Saving water on-farm



Dairy farmer surveys have indicated that the most efficient dairy sheds use under 2,000 litres of water per cow each year. At the other end of the scale, the most water used was 38,000 litres per cow each year, almost 20 times more than the best performers.

Selecting the best irrigation system

Research has been conducted to help farmers and catchment planners make decisions about when to invest in pressurised, surface or subsurface drip irrigation. This research has been captured in Agriculture Victoria's Irrigation System Selection and Design Guidelines.

Saving water in the dairy

There are number of options for dairy farmers looking to save water in the dairy.

Water savings options by cost

High cost to implement

  • Nutrition – feed adequate fibre
  • Alternative (bore) water supply
  • Re-use water from effluent ponds
  • Concrete surface and grooving
  • Yard slope
  • Gate scrapers and auto-flushing
  • Flood wash – riser systems
  • Flood wash – tank systems
  • Store and re-use plate cooler water
  • Re-use detergent wash
  • Drink from troughs
  • Stop leakage from dams

Low cost to implement

  • Wake-up cows first
  • Stock handling
  • Voluntary cow flow into dairy
  • Reduce the time they spend on the yard
  • Mud and stone trap at laneway-yard junction
  • Wash section closest to the shed only
  • Wash yard less frequently
  • Hose nozzles
  • Manual scrapers
  • Tipping drums
  • Sprinklers
  • Dribble bars
  • Optimise heat exchange
  • Curb operation of plate cooler water pump
  • Enhance vat cleaning
  • Check plant wash regime
  • Increase turbulence
  • Re-use final rinse water
  • Strategically wash platform
  • Use gloves to clean rubberware and pipework
  • Use cow ankle straps on pipework
  • Wet surfaces prior to milking
  • Use low pressure hoses
  • Strategically wash teats
  • Dry wipe teats
  • Use trigger nozzles on udder hoses
  • Fix leaking troughs
  • Reduce evaporation from water storages

Moderate cost to implement

  • Divert and use rainwater from yards
  • Yard drainage
  • Solids trap for re-use systems
  • Short, high-volume hoses
  • Mechanical scrapers
  • Hydrant wash systems
  • Tailor water to milk flow
  • Recycle water for other dairy processes
  • Install 'non-stick' surfaces in the dairy
  • Catch rain water from shed roof

Water savings options by effort

High effort to implement

  • Re-use water from effluent ponds
  • Divert and use rainwater from yards
  • Concrete surface and grooving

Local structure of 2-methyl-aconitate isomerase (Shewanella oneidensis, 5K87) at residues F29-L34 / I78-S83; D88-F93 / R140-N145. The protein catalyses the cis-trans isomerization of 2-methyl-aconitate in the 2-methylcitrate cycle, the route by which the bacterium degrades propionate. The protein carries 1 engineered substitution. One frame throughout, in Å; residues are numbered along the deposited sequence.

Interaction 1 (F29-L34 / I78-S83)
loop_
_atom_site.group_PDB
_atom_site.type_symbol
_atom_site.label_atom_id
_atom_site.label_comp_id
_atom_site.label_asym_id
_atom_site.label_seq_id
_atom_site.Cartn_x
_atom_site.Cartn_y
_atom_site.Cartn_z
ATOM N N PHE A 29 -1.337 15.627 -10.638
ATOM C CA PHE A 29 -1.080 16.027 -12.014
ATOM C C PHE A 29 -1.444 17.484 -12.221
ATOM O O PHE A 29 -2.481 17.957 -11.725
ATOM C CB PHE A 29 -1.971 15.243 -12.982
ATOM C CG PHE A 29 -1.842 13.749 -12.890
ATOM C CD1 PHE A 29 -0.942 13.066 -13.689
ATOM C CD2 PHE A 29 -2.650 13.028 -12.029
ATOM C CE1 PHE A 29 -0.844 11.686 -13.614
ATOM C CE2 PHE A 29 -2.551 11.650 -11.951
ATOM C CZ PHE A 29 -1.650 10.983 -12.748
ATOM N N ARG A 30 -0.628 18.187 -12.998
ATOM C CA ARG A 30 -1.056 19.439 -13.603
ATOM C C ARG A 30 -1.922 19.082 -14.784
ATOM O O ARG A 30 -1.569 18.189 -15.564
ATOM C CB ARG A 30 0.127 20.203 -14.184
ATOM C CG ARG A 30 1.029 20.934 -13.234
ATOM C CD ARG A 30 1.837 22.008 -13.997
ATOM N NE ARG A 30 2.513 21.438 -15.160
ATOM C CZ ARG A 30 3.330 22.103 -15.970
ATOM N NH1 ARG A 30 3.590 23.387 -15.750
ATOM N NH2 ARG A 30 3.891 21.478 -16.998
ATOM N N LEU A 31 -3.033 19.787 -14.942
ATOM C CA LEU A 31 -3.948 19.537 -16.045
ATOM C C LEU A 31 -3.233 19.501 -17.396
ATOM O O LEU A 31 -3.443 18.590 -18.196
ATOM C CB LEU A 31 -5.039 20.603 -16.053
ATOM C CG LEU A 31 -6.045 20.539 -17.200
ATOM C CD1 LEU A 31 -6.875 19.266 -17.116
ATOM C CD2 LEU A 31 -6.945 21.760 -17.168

• Yard slope
  • Yard drainage
  • Manual scrapers
  • Drink from troughs
  • Stop leakage from dams

Low effort to implement

  • Wake-up cows first
  • Stock handling
  • Alternative (bore) water supply
  • Wash section closest to the shed only
  • Wash yard less frequently
  • Hose nozzles
  • Hydrant wash systems
  • Flood wash – riser systems
  • Flood wash – tank systems
  • Curb operation of plate cooler water pump
  • Recycle water for other dairy processes
  • Store and re-use plate cooler water
  • Enhance vat cleaning
  • Check plant wash regime
  • Increase turbulence
  • Strategically wash platform
  • Use gloves to clean rubberware and pipework
  • Install 'non-stick' surfaces in the dairy
  • Use cow ankle straps on pipework
  • Wet surfaces prior to milking
  • Use low pressure hoses
  • Strategically wash teats
  • Dry wipe teats
  • Use trigger nozzles on udder hoses
  • Fix leaking troughs
  • Reduce evaporation from water storages

Moderate effort to implement

  • Reduce the time cows spend in the yard
  • Nutrition – adequate fibre
  • Voluntary cow flow into dairy
  • Mud and stone trap at laneway-yard junction
  • Solids trap for re-use systems
  • Short, high-volume hoses
  • Mechanical scrapers
  • Gate scrapers and auto-flushing
  • Tipping drums
  • Sprinklers
  • Dribble bars
  • Optimise heat exchange
  • Tailor water to milk flow
  • Re-use final rinse water
  • Re-use detergent wash
  • Catch rain water from shed roof

Water saving options by water saved

High water savings

  • Alternative (bore) water supply
  • Wash yard less frequently
  • Re-use water from effluent ponds
  • Divert and use rainwater from yards
  • Recycle water for other dairy processes
  • Store and re-use plate cooler water
  • Re-use detergent wash

Low water savings

  • Wake-up cows first
  • Nutrition – adequate fibre
  • Voluntary cow flow into dairy
  • Mud and stone trap at laneway-yard junction
  • Yard drainage
  • Solids trap for re-use systems
  • Gate scrapers and auto-flushing
  • Hydrant wash systems
  • Flood wash – riser systems
  • Flood wash – tank systems
  • Tipping drums
  • Sprinklers
  • Dribble bars
  • Curb operation of plate cooler water pump
  • Enhance vat cleaning
  • Check plant wash regime
  • Increase turbulence
  • Re-use final rinse water
  • Install 'non-stick' surfaces in the dairy
  • Use cow ankle straps on pipework
  • Wet surfaces prior to milking
  • Use low pressure hoses
  • Strategically wash teats
  • Dry wipe teats
  • Use trigger nozzles on udder hoses
  • Fix leaking troughs
  • Reduce evaporation from water storages

Moderate water savings

  • Reduce the time cows spend in the yard
  • Stock handling
  • Wash section closest to the shed only
  • Concrete surface and grooving
  • Yard slope
  • Short, high-volume hoses
  • Hose nozzles
  • Manual scrapers
  • Mechanical scrapers
  • Flow rate/cooling efficiency
  • Tailor water to milk flow
  • Strategically wash platform
  • Use gloves to clean rubberware and pipework
  • Drink from troughs
  • Stop leakage from dams
  • Catch rain water from shed roof

Other options for reducing water use

The section below details some alternative options for reducing water use on-farm.

Alternative bore water supply

Having a back-up supply of water from a bore is very handy. Bore water can be used to supply yard wash water directly or mixed with re-used yard wash water destined for disposal.

In many areas, the temperature of bore water is constant throughout the year (about 16 to 18 degrees Celsius), meaning bore water can be used to supply the pre-cooler too.